We’re told atheism is a rational response to the Bible’s factual failures. That’s a cover story. Atheism is really about an illusory freedom from Big Rules.
A lot of the fault atheists find with the Bible are grounded in its scientific failures. But those failures ultimately really don’t matter to the ordinary man or woman. Their lives are unaffected whether God initiated the Big Bang or not. It’s also irrelevant whether God created the solar system or not.
I don’t deny that, from a purely knowledge-based point of view, it’s utterly fascinating to learn the science and physics behind the universe’s coming together after the Big Bang. I don’t question any of the science. But it still doesn’t make a difference to me personally, whether God created it or not. That alone should not drive me to atheism.
Neil deGrasse Tyson, though, thinks it matters a great deal, as evidenced by his periodic insufferably smug tweets, whether directly about God, the futility of religion, or about the nature of science:
A subject is scientifically controversial when actively debated by legions of scientists, not when actively debated by the public, the press, or by politicians.
— Neil deGrasse Tyson (@neiltyson) February 24, 2018
Evidence collected over many years, obtained from many locations, indicates that the power of Prayer is insufficient to stop bullets from killing school children.
— Neil deGrasse Tyson (@neiltyson) February 16, 2018
Merry Christmas to the world’s 2.5 billion Christians. And to the remaining 5 billion people, including Muslims Atheists Hindus Buddhists Animists & Jews, Happy Monday.
— Neil deGrasse Tyson (@neiltyson) December 24, 2017
If the world were really going to end, cosmically, I’d let y’all know, and with plenty of time to do nothing about it.
— Neil deGrasse Tyson (@neiltyson) October 30, 2017
I can sort of get where Tyson is coming from. Thanks to his credentials, he thinks he’s figured out the secrets of the universe. In his field, God as creator is competition to his theories about natural laws as “creator.” He’s not even going to debate the subject. As far as he’s concerned, he won. Atheism rules!
Still, I think Tyson might have a bit of humility, because last I heard, he doesn’t have an answer for what preceded the Big Bang. Theories? Sure. But an answer, no. Until the astrophysicists can get past that one with certainty, I’ll reserve judgment about God’s existence and hope that, if He does exist, He doesn’t have any serious reservations about my existence.
But let’s return to the ordinary Jane or Joe in the street, the one whose life is unaffected by the raging battle between some astrophysicists and God.
Peering back a few hundred years, when the Enlightenment hit, I can understand that a sense of betrayal might have driven some people — ordinary people, not scientists — away from God:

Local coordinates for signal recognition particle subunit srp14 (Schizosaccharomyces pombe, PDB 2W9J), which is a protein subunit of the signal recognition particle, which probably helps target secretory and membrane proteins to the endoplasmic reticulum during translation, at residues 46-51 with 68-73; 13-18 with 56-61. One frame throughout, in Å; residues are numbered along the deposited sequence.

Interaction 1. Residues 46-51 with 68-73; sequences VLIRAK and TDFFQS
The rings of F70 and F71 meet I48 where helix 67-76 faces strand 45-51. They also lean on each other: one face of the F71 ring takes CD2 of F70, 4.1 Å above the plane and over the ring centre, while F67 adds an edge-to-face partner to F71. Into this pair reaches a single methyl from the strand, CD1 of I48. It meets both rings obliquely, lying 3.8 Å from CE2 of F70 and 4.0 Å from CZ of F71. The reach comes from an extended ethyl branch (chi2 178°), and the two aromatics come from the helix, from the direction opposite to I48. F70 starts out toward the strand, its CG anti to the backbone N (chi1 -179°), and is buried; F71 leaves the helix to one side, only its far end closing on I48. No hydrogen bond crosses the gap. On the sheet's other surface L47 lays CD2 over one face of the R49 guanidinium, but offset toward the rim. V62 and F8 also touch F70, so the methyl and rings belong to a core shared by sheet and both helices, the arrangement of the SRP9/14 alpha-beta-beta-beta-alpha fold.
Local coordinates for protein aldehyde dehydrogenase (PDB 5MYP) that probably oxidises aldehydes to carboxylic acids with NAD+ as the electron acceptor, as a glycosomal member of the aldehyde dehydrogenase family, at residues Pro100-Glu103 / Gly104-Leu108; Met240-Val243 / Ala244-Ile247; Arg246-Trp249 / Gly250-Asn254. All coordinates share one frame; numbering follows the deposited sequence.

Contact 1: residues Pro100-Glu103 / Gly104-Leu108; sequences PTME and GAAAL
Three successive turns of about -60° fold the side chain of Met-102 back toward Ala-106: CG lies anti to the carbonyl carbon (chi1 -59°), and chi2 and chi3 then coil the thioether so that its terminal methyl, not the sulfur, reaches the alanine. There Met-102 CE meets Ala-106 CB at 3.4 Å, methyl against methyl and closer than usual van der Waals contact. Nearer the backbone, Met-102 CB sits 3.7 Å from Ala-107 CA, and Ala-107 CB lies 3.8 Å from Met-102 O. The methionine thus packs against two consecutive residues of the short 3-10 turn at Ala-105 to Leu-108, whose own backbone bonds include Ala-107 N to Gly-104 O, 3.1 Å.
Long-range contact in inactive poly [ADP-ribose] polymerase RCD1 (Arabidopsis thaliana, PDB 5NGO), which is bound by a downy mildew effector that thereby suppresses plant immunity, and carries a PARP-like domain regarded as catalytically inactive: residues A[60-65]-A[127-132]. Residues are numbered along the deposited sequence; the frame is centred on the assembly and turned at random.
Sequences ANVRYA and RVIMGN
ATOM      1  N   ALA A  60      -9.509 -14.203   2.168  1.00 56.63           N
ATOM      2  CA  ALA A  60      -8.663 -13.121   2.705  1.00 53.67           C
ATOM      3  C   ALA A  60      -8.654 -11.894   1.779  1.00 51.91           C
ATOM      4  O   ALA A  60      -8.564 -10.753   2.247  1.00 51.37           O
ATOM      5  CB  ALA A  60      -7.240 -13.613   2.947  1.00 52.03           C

“But, but you said the world was created in six days?! I’ve been taught forever that learned men calculated Earth’s creation to just several thousand years ago. How in the world does any of this remain valid when the earth turns up traces of animals and civilizations going back more than those thousands of years?”
This crisis of faith deepened with Darwin’s Origin of Species, which proposed a slow, gradual creation narrative, rather than God’s “you can have it all in one day” plan. Logic insisted that, if the Bible was wrong on the facts, then it must be wrong on the whole God thing too. That thinking certainly guided the dogmatic atheism of my younger days.
I’ve mellowed since those days. Without denying the known science, I still feel that too many questions are left unanswered for me to state, as I once so dogmatically did, that there is no God. The Big Bang? Yeah, I believe it happened, and I think we’re peeling away some of the mysteries of what happened after, but I’m still stuck on the question about what came before?
And how did life on earth get started? Again, I don’t question how it developed after it started, to the extent that the fossil record reveals facts and implies theories, but none of that answers the question about what sparked life in the first place? And if life came from other planets, as some are now positing, borne here by meteors, what was the spark on the other planets?
I can go all Baby Snooks and ask the “why” question endlessly. The bare bones fact, though, is that science always takes us so far, and then no further. No matter what you do or say, eventually you’re staring at a large, blank wall, that stretches indefinitely in all directions. As long as we don’t know what’s on the other side — and we don’t — I reserve judgment.